Use Cases for CSS Variables

It’s time to start exploring use cases for CSS variables, now that Firefox supports them. Chrome has toyed with CSS variables before. That means that this post & all the embedded pens will only work in Firefox.

If you’re a fan of pre-processors, you might share my first reaction to CSS variables: “I’m already using variables in [Sass/Less/Stylus]; why introduce something new?” First, the ability to change these values live in a browser is pretty powerful. Second, native CSS variables will allow us to write lighter, more efficient stylesheets. In a series of follow-up posts to this one, I’ll go more in-depth comparing pre-processor variables with native CSS variables for each of the use cases introduced below.

Basic Syntax

To define a native CSS variable globally, use the following syntax:

:root{
  --color-primary: #001f3f;
}

To use that variable in a property, call it with the var() wrapper:

p {
  color: var(--color-primary);
}

Because that variable is scoped to :root, it’s global. Any place in the stylesheet it appears, it will return that same value. CSS variables can be scoped to any element, however, making it possible to create “exceptions.” The following use cases show the power of locally-scoped CSS variables.

Use Cases

Colors

Let’s look at an example of scoping variables for color changes. In this use case, the “normal” color for <h1> elements will be the site accent red. However, the site also uses <h1> elements for the titles of widgets in the <aside> sidebar. We can redeclare the --color-accent variable in an <aside>: now any <h1> in a widget will be orange instead of red.

:root{
  --color-accent: #ff4136;
}
h1 {
  color: var(--color-accent);
}
aside {
  --color-accent: #ff851b;
}

Font Sizes

Font sizes can be changed with CSS variable scoping as well. This example works well in the same scenario as the sidebar colors above:

:root{
  --heading-size: 32px;
}
h1 {
  font-size: var(--heading-size);
}
aside {
  --heading-size: 24px;
}

SVGs

Inline SVG images can be styled with CSS: variables can change SVG colors based on context. Amelia Bellamy-Royds has already written a great CodePen blog post on SVGs and CSS variables, so I’ll just link you to it and let her explain how it works.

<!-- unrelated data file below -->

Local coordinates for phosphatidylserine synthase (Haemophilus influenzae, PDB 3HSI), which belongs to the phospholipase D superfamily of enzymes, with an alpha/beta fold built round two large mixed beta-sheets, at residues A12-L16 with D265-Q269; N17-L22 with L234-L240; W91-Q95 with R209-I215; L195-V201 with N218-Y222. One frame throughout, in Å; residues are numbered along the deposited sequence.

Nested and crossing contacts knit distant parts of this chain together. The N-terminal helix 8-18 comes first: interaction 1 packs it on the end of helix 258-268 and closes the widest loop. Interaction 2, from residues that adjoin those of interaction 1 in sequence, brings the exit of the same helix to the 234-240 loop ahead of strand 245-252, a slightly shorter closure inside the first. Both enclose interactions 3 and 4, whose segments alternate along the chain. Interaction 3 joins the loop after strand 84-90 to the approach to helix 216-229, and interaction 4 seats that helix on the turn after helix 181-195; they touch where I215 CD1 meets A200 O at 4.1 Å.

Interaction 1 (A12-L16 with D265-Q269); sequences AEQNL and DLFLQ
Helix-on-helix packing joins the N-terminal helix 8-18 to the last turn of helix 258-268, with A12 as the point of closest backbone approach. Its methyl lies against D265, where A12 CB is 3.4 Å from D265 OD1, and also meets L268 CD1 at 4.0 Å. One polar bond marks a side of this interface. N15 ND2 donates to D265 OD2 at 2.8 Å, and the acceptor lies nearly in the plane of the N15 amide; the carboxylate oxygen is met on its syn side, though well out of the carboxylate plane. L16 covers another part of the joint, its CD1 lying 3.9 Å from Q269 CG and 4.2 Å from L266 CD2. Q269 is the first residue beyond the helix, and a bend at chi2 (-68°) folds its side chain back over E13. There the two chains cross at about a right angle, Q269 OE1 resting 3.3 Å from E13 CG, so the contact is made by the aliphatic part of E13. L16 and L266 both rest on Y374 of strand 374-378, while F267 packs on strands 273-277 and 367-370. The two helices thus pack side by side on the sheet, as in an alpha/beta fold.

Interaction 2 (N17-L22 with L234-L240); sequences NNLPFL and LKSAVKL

Grid Layouts

Grid layouts are one of the trendiest parts of modern web development to automate. There are probably dozens of grid frameworks written in JS, CSS, Sass, etc. We can use native CSS variables to set up custom grid layouts simply.

In this example, we’ll only need one set of styles for all our grid elements, regardless of the number of columns they’ll be presented with. (Note, this is a really simplistic grid layout.)

Each container element will display its .grid-item children according to the --grid-width percentage scoped to that particular container.

:root {
  --grid-width: 20%;
}
.grid-item {
  float: left;
  width: var(--grid-width);
}
.products-grid {
  --grid-width: 25%;
}
.portfolio-grid {
  --grid-width: 33%;
}

Column Proportions

Body vs. sidebar proportions can be managed with CSS variables as well:

:root{
  --content-width: 75%;
  --sidebar-width: 25%;
}
.page-content {
  width: var(--content-width);
}
.page-sidebar {
  width: var(--sidebar-width);
}
.has-wide-sidebar {
  --content-width: 62.5%;
  --sidebar-width: 37.5%;
}

Buttons

Next to grid layouts, buttons are everyone’s favorite place to automate styling. CSS variables are useful here.

:root{
  --button-color: #ff4136;
  --button-color-dark: #cc0e03;
  --button-color-light: #ff7469;
}
.button {
  background-color: var(--button-color);
  box-shadow: 1px 2px 0 var(--button-color-dark);
}
.button:hover {
  background-color: var(--button-color-dark);
  box-shadow: 0 0 0 var(--button-color-dark);
}
.button:active {
  background-color: var(--button-color-light);
  box-shadow: 0 0 0 var(--button-color-dark);
}
.contact-form {
  --button-color: #ff851b;
  --button-color-dark: #cc5200;
  --button-color-light: #ffb84e;
}

JS Changes

One benefit of native CSS variables is that they can be changed in real time with JavaScript. This is nice for user-enabled theme changing or for easily demoing multiple layouts / color scheme options for a client. The following JS function changes the value of the --color-primary variable.

var body = document.getElementsByTagName("body")[0];
function change_vars(){
  if ( !body.classList.contains('changed') ) {
    body.style.setProperty('--color-primary', '#8e44ad');
    body.classList.add('changed');
  } else {
    body.style.setProperty('--color-primary', '#2980b9');
    body.classList.remove('changed');
  }
}

Conclusion

So many good uses, and we’re barely getting started… Use the comments to ask follow-up questions or share your ideas for using CSS variables. And of course, stay tuned for more detailed posts comparing native CSS variables to pre-processor variables in these use cases.

You can see all these CSS Variable use cases in a single CodePen here.